|From||United States of America|
|Birth|| 1924 |
|Death|| 2008 |
(aged 84 years)
John-Franklin Koenig (1924 – 2008) was an American artist who, though born and raised in Seattle, Washington, and sometimes associated with the ‘Northwest School’ of artists, spent most of his career in France. He was primarily a painter and collagist, working in a modern, non-representational style. His work appeared in hundreds of exhibitions around the world. He died in Seattle in 2008.
Early life, education, World War II service
Koenig was born Oct. 24th, 1924, in Seattle, to parents of Swiss-German and French Huguenot extraction. He attended Lincoln High School. Interested in art from a young age, he was particularly taken with Asian art he saw at the Seattle Art Museum.
In 1943, while studying at the University of Washington, he was drafted by the U.S. Army and trained as a tank crewman. Landing at Cherbourg with the 11th Armored Division in 1944, he immediately fell in love with France and French culture. A few weeks later he received shrapnel wounds to the head and back in the Battle of the Bulge. While awaiting transfer back to the U.S. after the war’s end, he took art classes at a G.I. University in Biarritz. There he made his first paintings.
Koenig returned to the University of Washington, where he studied art, French, and French literature. Around this time he also became interested in the work of Northwest artists such as Mark Tobey and Morris Graves. In 1948 he acquired a degree in Romance languages and moved to Paris to study at the Sorbonne on the G.I. Bill.
After finishing his studies Koenig remained in Paris, working at the bookstore of Jean-Robert Arnaud, who became his longstanding professional and personal partner. In 1950 the two opened the Galerie Arnaud (which lasted until 1976), and in 1955 began publication of the art review Ciamise, which was devoted entirely to non-figurative contemporary art
Koenig’s earliest exhibitions were made up of collage work, and he would work in various media (including photography, ceramics, glass, printmaking, and textiles) throughout his career; by the mid-1950s, however, he had focused on painting, and was gaining a reputation in France as a proponent of abstract expressionism.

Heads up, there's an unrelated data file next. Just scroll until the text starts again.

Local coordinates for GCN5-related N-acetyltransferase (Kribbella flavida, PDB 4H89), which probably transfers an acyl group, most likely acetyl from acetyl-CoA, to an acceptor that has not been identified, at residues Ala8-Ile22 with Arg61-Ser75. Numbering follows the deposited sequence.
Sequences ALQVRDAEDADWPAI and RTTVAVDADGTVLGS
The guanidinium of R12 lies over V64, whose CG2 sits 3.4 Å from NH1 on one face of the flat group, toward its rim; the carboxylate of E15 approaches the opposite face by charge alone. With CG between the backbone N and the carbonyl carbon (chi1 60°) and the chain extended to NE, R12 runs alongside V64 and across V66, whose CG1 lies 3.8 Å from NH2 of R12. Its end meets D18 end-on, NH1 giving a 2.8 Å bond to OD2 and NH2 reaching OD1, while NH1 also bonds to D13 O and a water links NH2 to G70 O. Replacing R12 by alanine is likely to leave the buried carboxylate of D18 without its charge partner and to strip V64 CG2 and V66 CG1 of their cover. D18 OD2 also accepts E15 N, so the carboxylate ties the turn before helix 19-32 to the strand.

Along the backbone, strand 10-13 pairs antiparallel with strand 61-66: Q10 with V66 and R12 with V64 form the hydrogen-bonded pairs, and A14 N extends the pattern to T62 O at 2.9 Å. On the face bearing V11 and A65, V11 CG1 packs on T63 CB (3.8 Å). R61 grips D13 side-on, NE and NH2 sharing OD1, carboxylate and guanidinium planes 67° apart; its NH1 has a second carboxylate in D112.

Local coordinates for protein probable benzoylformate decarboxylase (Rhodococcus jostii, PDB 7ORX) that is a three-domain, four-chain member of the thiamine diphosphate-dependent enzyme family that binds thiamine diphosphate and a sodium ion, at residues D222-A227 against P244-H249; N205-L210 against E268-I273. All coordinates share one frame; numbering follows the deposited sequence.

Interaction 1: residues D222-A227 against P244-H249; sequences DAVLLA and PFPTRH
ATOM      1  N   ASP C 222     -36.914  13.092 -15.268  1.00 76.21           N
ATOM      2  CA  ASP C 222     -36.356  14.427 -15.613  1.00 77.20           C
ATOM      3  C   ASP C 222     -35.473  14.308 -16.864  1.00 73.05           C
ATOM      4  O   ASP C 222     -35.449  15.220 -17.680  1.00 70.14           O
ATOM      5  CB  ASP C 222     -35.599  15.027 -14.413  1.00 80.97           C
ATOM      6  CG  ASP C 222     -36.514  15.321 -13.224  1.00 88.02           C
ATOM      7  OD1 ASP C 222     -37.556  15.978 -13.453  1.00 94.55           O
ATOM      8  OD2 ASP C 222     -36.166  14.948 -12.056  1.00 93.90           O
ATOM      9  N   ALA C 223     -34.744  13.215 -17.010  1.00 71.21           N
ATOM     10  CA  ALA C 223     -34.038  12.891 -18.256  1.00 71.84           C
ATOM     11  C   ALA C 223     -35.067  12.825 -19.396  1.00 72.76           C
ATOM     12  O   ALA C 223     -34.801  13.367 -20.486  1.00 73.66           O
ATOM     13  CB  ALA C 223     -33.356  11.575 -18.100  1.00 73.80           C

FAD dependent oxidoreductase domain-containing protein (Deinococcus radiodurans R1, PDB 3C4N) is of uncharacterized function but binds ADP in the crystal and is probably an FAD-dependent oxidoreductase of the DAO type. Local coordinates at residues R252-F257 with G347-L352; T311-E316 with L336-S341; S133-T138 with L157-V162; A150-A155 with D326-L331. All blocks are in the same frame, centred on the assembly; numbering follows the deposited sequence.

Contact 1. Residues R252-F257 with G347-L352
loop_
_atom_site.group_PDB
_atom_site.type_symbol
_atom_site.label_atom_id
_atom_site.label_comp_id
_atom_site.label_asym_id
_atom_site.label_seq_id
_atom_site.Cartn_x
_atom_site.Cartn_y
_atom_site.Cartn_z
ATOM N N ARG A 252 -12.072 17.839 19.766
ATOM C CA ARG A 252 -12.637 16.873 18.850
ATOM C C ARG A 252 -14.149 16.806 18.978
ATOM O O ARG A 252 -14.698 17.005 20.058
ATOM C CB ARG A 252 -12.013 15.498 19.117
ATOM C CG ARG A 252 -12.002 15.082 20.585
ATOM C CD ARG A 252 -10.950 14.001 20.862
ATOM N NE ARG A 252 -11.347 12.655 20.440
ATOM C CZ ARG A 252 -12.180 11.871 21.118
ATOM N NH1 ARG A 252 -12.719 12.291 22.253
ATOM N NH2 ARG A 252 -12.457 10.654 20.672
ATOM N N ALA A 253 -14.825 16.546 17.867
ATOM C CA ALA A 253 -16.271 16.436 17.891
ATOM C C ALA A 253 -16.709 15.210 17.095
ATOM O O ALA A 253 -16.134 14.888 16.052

In 1958 the first major U.S. exhibition of his work was held at the Zoë Dusanne Gallery in Seattle. Traveling home to participate proved revelatory to Koenig: “I saw the West again. Here was all this space and light you couldn’t see in Europe. This contact with space and light was a huge turning point in my art. It was like being reborn. I found my style.”
His longtime interest in Asian art was deepened by his first visit to Japan, in 1960. Inspired by Japanese garden design, he developed a style he called Koen (Japanese: ‘garden’).
Acting as his own manager, Koenig traveled extensively, setting up exhibitions along the way. He showed throughout Europe as well as in North Africa, Iceland, and Haiti. He made several more trips to Japan, where he became particularly well-known.
A retrospective of his work was held at the Seattle Art Museum in 1970.
In 1980, feeling hobbled by a weak economy and high taxes in France, Koenig moved back to the U.S.
Having bought a house in Seattle’s Capitol Hill neighborhood, Koenig devoted himself to promoting the work of Northwest artists, who he felt were at that time badly underrepresented in Seattle’s mainstream art institutions. He organized shows of Northwest art which were presented locally and as traveling exhibitions in France.
He became known as a colorful and controversial figure in Seattle’s arts community. Accustomed to the French system of patronage, he was often in conflict with local gallery owners.
In 1985 Koenig returned to Paris, where he maintained a small apartment. From then on he split his time between France and the U.S., while continuing to paint, travel, and exhibit around the world.
In 1991 he purchased an 18th-century farmhouse in Nancray-sur-Rimarde, 100 km south of Paris, which he converted into a country retreat and studio.
In poor health, Koenig returned to Seattle in 2006. On January 22, 2008, he died at a care facility in North Seattle. He was 83.
In 1986, Koenig received the Gold Medal of the City of Paris and was later made a Commander of the French Order of Arts and Letters. In 1989, the Paris Arts Center held a retrospective of his work. His paintings and collages have been shown in nearly 150 solo exhibitions around the world and are part of collections in a number of international museums, including the Musée d’Art Moderne de la Ville de Paris and the Musée National d’Art Moderne (Paris); the National Museum of Modern Art and the National Museum of Western Art (Tokyo); the Musée des Beaux-Arts and Musée d’Art Contemporain (Montreal); the Musée de l’État (Luxembourg); and the Seattle Art Museum. A major retrospective of Koenig’s career opened at the Whatcom Museum in Bellingham, Washington, two months after his passing.
“The process of painting is a search for one’s identity; it is an integrated part of the daily task, humble and stubborn, necessary to give form and structure and presence to a sort of glowing figure a la Blake that the artist should be. Oh, make no mistake, the creator is too acquainted with failure, doubt, and nothingness to think that he might be a kind of pure form on the face of earth. He can be no angel, for an angel is the very symbol of perfection, and perfection implies a finite state. Nothing is ever finished for the creator.”
– John-Franklin Koenig